I only recently finished this one and all that I can say is that it’s a beast. It’s a tome packed with “tactics, routines, and habits of billionaires, icons, and world-class performers.” No one can distill wisdom or reverse engineer process better than Tim Ferriss, and this book is the culmination of knowledge from over 200 of his podcast guests.

This book is for anyone interested in overall mastery of life.

*Personal tip: Grab this book on Kindle. At over 600 pages it’s not the most travel ready title here. Plus: you will have TONS of highlights and notes.

Zero To One: Notes on Startups, or How to Change the Word, by Peter Thiel

I find myself returning to certain ideas I learned in this book constantly. Peter Thiel, founder of PayPal and first investor in Facebook, shows us how to think like a contrarian. “What important truth do very few people agree with you on?” he asks.

This book made me see the world differently in many ways. I also taught me the importance of questioning the majority and my own set of beliefs; an important skill to have in today’s information echo chamber.

The sections on how to view competition and the importance of 10x improvements make the book worth its weight in gold. But learning how to productively question yourself is priceless.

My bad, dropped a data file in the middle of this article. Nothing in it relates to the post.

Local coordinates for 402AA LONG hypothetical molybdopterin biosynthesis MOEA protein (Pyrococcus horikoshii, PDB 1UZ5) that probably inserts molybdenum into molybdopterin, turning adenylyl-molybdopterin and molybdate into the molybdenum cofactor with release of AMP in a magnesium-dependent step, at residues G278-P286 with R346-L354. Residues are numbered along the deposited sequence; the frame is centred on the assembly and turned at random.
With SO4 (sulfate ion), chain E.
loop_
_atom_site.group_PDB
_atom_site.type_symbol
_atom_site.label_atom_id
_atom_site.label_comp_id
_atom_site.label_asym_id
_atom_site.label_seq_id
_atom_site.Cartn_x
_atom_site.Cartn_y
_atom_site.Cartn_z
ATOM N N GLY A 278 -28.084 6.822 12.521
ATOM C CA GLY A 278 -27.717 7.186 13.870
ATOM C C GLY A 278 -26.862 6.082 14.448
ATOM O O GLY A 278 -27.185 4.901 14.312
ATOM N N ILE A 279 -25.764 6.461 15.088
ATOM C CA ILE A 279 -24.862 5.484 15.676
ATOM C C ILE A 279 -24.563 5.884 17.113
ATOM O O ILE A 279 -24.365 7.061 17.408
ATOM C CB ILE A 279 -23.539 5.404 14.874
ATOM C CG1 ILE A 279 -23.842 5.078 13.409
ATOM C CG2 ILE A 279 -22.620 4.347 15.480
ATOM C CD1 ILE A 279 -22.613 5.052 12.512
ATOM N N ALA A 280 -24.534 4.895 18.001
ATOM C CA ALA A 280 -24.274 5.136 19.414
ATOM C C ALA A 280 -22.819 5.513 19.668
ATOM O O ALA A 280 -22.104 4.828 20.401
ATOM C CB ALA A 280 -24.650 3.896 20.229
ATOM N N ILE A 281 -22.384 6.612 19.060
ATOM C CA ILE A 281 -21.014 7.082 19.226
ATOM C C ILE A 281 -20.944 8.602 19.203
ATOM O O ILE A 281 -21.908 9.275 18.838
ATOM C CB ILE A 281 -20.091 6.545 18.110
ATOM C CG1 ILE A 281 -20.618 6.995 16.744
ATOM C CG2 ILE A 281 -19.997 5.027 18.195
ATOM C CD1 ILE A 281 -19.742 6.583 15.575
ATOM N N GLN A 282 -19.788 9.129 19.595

“The best projects are likely to be overlooked, not trumpeted by a crowd; the best problems to work on are often the ones nobody else even tries to solve.”

Ask The Dust, by John Fante

This is one of my favorite novels for many reasons. It’s almost embarrassing how relatable the protagonist is to us all and the writing is so good that I’ve thrown the book across the room in jealous fits of rage. But that’s not why it’s listed here.

This novel is a warning call to anyone that gets in their own way by spending too much time up in their head. The main character in Ask The Dust really could have everything he wanted if he if would just live in the real world and away from his fantasies for a day.

It’s difficult not to retreat into story mode when things don’t go our way, but fantasizing about the future, or what could have been, is a sure-fire way to miss out on everything good happing right in front of us.

“I looked at the faces around me and I knew mine was like theirs. Faces with the blood drained away, tight faces, worried, lost. Faces like flowers torn from their roots and stuffed into a pretty vase, the colours draining fast. I had to get away from that town.”

Deep Work: Rules For Focused Success In A Distracted World, by Cal Newport

Most people don’t need to read a whole book to know that in today’s realm of digital distraction the ability to lock in and focus is a rare skill. This book, however, goes much deeper. Cal Newport shares the neuroscience behind a distracted mind and proves how one’s ability to accomplish “deep work” is often the difference between mediocrity and greatness.

Learning how to do, “deep work” is probably the most important life hack around.

Steal Like An Artist: Ten Things No One Told You About Being Creative, by Austin Kleon